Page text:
Need to have pretty decreased counts to have daily life affected 

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28

Differential diagnosis (etiologies) of thrombocytopenia?

Increased Destruction/Consumption:

- Immune-mediated (including drugs)

- Thrombotic microangiopathy (TTP/HUS, HELLP)

- Disseminated intravascular coagulation (DIC)

- Kassabach-Merritt syndrome

- Extracorporeal circulation

Decreased Production:

- Alcohol

- Chemotherapy

- Aplastic anemia

- Nutritional deficiencies (e.g. B12)

- Infections (including sepsis)

- Inherited disorders

- MDS, fibrosis, leukemia, metastatic dz

Other:

- Spurious (increased platelet clumping)

- Hypersplenism

- Massive transfusions (dilutional)

- Anaphylaxis

29

What is ITP? What causes it?

Immune-Mediated Thrombocytopenia

- Accelerated platelet destruction due to phagocytosis of Ab-coated platelets by reticuloendothelial system (Mphages in spleen, liver, and BM)

- Auto-antibodies (mainly IgG) vs. common platelet glycoproteins cross-react with autologous and transfused platelets

30

Immune thrombocytopenias can be broken down into what main causes?

Neoplasia

- Hodgkin's dz

- NHL

- CLL

- Solid tumors

Autoimmune Disease

- Lupus

- Antiphospholipid syndrome

- AIHA (Evan's syndrome)

- Thyrotoxicosis

- Primary ITP (esp kids)

Immune dysregulation

- HIV

- Common variable immunodeficiency

- ALPS

- BMT

Alloimmune thromboctyopenias

- Post-transfusion purpura

- Neonatal alloimmune thrombocytopenia

31

What are some treatment options for ITP?

Acutely:

- Observation

- Steroids (may take a few days)

- Intravenous immune globulin (IVIg) (quicker)

- Anti-D immune globulin

- Platelet transfusion generally ineffective

Chronically:

- Splenectomy

- Rituximab

- Additional immunosuppressive agents

- Thrombopoietin mimetic agents (romiplostim, altrombopag)

32

What are some sources of drug-induced immune thrombocytopenias?

HIT: heparin induced thrombocytopenia!

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33

Case)

- 40 yo teacher can't find words at black board and confused at home

- Seems clear in ER but has seizure

- Petechiae on her legs

- Post-ictal

CBC:

- Hct = 25

- WBCs normal

- Platelets = 25,000

- PT and PTT normal

- BUN and creatinine are 35/2.0

- LDH significantly elevated

- Temp = 100.8 

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PBS:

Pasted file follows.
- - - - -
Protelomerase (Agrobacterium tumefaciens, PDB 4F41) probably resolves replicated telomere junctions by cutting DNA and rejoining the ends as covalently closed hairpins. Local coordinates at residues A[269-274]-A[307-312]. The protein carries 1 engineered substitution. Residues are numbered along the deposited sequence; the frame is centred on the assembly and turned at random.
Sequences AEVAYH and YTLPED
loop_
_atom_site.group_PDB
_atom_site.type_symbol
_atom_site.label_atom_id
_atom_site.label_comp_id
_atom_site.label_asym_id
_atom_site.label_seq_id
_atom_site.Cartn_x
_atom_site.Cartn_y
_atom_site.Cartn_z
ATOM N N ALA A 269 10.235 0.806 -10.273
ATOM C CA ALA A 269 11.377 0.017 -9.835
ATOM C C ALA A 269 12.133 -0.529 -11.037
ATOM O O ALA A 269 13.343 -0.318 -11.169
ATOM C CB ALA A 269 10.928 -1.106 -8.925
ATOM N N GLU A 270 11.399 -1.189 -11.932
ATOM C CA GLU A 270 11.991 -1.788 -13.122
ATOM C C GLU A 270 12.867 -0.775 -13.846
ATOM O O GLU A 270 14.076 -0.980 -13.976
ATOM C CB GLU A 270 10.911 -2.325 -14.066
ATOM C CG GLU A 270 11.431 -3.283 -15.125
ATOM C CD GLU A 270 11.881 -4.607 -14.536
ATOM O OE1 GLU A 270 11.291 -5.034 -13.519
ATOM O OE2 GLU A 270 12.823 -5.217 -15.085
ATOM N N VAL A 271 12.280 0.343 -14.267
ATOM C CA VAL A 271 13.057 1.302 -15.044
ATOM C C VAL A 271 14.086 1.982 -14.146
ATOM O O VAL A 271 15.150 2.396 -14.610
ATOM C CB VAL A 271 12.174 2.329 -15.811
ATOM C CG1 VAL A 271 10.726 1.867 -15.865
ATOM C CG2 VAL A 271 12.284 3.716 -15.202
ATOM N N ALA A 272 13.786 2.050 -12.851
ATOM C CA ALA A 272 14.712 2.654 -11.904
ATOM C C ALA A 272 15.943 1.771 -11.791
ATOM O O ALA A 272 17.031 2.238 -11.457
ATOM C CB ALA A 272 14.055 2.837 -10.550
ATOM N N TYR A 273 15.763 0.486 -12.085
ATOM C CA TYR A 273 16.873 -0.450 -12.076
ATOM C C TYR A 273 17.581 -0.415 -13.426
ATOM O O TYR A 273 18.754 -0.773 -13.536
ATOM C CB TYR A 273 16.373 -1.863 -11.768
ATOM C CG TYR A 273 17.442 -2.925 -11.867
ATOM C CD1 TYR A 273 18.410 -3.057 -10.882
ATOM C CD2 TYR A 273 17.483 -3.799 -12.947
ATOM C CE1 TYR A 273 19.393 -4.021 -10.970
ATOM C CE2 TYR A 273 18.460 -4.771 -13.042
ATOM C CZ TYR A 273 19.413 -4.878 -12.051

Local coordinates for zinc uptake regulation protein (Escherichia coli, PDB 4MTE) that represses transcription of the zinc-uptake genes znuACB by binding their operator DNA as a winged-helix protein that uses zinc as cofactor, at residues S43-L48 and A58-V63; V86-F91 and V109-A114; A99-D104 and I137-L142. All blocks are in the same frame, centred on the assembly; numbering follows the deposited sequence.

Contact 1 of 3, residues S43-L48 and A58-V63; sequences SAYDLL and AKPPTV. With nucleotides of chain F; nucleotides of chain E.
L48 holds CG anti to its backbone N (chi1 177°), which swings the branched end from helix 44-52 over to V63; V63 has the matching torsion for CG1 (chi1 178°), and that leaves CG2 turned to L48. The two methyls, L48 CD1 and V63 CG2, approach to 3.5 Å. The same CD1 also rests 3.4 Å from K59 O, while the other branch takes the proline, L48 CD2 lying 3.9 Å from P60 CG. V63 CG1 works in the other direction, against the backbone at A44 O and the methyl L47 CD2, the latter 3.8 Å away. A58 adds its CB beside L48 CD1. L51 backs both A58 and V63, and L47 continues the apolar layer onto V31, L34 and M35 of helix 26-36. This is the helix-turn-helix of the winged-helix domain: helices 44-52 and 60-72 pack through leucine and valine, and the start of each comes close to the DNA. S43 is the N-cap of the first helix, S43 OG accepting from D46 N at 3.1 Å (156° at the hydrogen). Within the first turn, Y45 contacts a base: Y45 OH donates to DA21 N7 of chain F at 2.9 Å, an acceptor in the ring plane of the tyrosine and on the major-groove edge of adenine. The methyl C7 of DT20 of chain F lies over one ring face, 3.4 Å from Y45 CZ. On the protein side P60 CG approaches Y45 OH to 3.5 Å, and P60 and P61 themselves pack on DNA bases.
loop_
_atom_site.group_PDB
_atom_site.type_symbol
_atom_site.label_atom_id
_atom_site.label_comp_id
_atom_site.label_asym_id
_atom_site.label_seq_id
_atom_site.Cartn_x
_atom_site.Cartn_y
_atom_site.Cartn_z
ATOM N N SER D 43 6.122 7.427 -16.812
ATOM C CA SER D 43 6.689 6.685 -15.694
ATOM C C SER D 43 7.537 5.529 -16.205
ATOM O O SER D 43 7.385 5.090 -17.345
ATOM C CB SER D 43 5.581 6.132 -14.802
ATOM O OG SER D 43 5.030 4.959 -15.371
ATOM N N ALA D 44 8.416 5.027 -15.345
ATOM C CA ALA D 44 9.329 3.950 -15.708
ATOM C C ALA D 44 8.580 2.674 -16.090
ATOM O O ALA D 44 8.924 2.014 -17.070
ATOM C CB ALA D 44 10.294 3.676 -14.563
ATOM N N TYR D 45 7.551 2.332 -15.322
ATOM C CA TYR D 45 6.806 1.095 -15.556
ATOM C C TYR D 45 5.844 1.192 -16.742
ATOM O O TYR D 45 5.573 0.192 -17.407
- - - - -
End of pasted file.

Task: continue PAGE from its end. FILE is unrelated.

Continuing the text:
- Evidence for hemolytic anemia (MAHA)

34

What is the classic pentad of clinical elements present in TTP?

Diagnostic triad?

Classic pentad:

1. Fragmentation hemolysis

2. Thrombocytopenia

3. Fluctuating neurological changes

4. Renal insufficiency

5. Fever

Diagnostic triad:

1. Fragmentation hemolysis

2. Thrombocytopenia

3. Elevated LDH

35

Do's and Dont's of acute therapy for TTP?

Do:

- Plasma exchange

- Corticosteroids

- Plasma infusion (for congenital TTP)

Don't:

- Platelet transfusion

- Anti-platelet drugs

- DDAVP

36

What are some inherited thrombocytopenia abnormalities?

- May-Hegglin

- Bernard-Soulier, Grey Platelet Syndrome

- Wiskott-Aldrich (small platelets)

- Fanconi anemia, congenital amegakaryocytic thrombocytopenia

- Other disorders and mutations being ID'd

37

Characteristics of May-Hegglin disorder?

Form of inherited thrombocytopenia

- MYH9 class of disorders

- Non muscle heavy chain of myosin

- Dohle-like inclusions

- Giant platelets 

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38

Case)

- 23 yo female with rash on ankles/shins and easy bruising for 10 days on her arms and sides (no trauma)

- Nosebleeds, gum bleeding with flossing, unusually heavy menses 1 wk ago that persists

- Upper respiratory infection 3 weeks ago now resolved

- Normal PE but her stool is guaiac positive

- Some petechiae/blood blisters (wet purpura) in mouth

- CBC normal except for platelet count (3,000)

What is the most likely diagnosis?

A. Acute leukemia or lymphoma

B. TTP

C. Immune thrombocytopenia (ITP)

D. Lupus

E. Pseudothrombocytopenia 

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What is the most likely diagnosis? 

A. Acute leukemia or lymphoma

B. TTP 

C. Immune thrombocytopenia (ITP) 

D. Lupus 

E. Pseudothrombocytopenia 

- Not TTP because red blood cells look nice

39

Case cont'd)

How would you treat this patient?

A. Observation

B. Platelet transfusion

C. Oral steroids

D. Oral steroids and IVIg

E. Splenectomy

How would you treat this patient? 

A. Observation 

B. Platelet transfusion 

C. Oral steroids

D. Oral steroids and IVIg 

E. Splenectomy

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40

What is the key GF for megakaryopoiesis and the primary bone marrow cell it affects?

- Thrombopoietin

- Megakaryocytes

41

What is the avg platelet lifespan in circulation and the typical proportion of platelet mass sequestered in the spleen?

- 7-10 day lifespan in circulation

- 1/3 of mass sequestered in spleen

42

What are the 3 mechanisms that can lead to thrombocytopenia and examples of each?

1. Increased destruction

2. Decreased production

3. Sequestration

43

What are some thrombyctopenic conditions for which platelet transfusion is not considered first line therapy?

- HIT

- TTP

- "ITP"